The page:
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The Trumpet of the Swan
HarperCollins / 2000 / Paperback
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Luois is a Trumpeter Swan who came Into the world lacking a voice. When his father explained to him that he was different from other cygnets, Louis felt scared. His father, however, promised to help. Sam Beaver, a boy who loved all wild things, took Louis to school, where he learned to read and write. This was a help, but it did not solve his major problem: he was in love with the beautiful swan, Serena, and she spurned him because he was defective. And that was when Louis's father, the old cob, did a difficult thing - he put honor aside and stole a trumpet so his son would be able to woo his love. Louis's determination to become a trumpeter and pay off his father's debt takes him far from the wilderness he loves. But he succeeds and wins the swan of his desiring.Recommended for ages 8 to 12.
Like the rest of his family, Louis is a trumpeter swan. But unlike his four brothers and sisters, Louis can't trumpet joyfully. In fact, he can't even make a sound. And since he can't trumpet his love, the beautiful swan Serena pays absolutely no attention to him.
Louis tries everything he can think of to win Serena's affection -- he even goes to school to learn to read and write. But nothing seems to work. Then his father steals him a real brass trumpet. Is a musical instrument the key to winning Louis his love?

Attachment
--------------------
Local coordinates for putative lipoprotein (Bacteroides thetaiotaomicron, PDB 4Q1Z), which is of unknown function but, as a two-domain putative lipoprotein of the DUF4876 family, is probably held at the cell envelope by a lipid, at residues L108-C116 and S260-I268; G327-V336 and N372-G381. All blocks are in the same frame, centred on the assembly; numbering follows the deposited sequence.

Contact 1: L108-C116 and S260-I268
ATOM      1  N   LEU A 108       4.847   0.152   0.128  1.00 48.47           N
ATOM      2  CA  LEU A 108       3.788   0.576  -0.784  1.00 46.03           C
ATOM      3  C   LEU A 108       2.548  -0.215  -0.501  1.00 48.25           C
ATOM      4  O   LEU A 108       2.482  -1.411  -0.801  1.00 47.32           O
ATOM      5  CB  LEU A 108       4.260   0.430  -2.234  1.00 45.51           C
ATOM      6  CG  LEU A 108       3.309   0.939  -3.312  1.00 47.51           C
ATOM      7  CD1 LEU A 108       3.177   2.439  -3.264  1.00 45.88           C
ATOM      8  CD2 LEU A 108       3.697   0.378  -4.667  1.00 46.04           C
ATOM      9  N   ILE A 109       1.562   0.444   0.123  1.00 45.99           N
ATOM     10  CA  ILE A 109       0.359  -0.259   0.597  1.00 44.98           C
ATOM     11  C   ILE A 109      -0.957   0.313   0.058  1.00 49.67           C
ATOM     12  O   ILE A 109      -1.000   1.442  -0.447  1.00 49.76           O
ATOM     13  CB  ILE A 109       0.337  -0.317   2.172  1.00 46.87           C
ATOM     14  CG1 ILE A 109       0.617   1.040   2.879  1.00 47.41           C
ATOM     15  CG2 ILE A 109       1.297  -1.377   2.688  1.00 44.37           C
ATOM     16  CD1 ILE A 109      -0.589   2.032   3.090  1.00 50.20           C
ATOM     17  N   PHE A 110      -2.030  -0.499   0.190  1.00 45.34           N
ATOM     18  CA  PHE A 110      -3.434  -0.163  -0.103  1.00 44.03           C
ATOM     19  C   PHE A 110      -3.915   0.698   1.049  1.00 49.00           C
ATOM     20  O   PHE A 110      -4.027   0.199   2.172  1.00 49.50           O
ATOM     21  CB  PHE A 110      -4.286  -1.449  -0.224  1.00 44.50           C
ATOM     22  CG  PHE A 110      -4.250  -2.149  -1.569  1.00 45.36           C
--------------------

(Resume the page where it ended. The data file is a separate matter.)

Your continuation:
E. B. White, the author of such beloved classics as Charlotte's Web, Stuart Little, and The Trumpet of the Swan, was born in Mount Vernon, New York. He graduated from Cornell University in 1921 and, five or six years later, joined the staff of The New Yorker magazine, then in its infancy. He died on October 1, 1985, and was survived by his son and three grandchildren.
Mr. White's essays have appeared in Harper's magazine, and some of his other books are: One Man's Meat, The Second Tree from the Corner, Letters of E. B. White, Essays of E. B. White, and Poems and Sketches of E. B. White. He won countless awards, including the 1971 National Medal for Literature and the Laura Ingalls Wilder Award, which commended him for making a "substantial and lasting contribution to literature for children."
During his lifetime, many young readers asked Mr. White if his stories were true. In a letter written to be sent to his fans, he answered, "No, they are imaginary tales . . . But real life is only one kind of life—there is also the life of the imagination."
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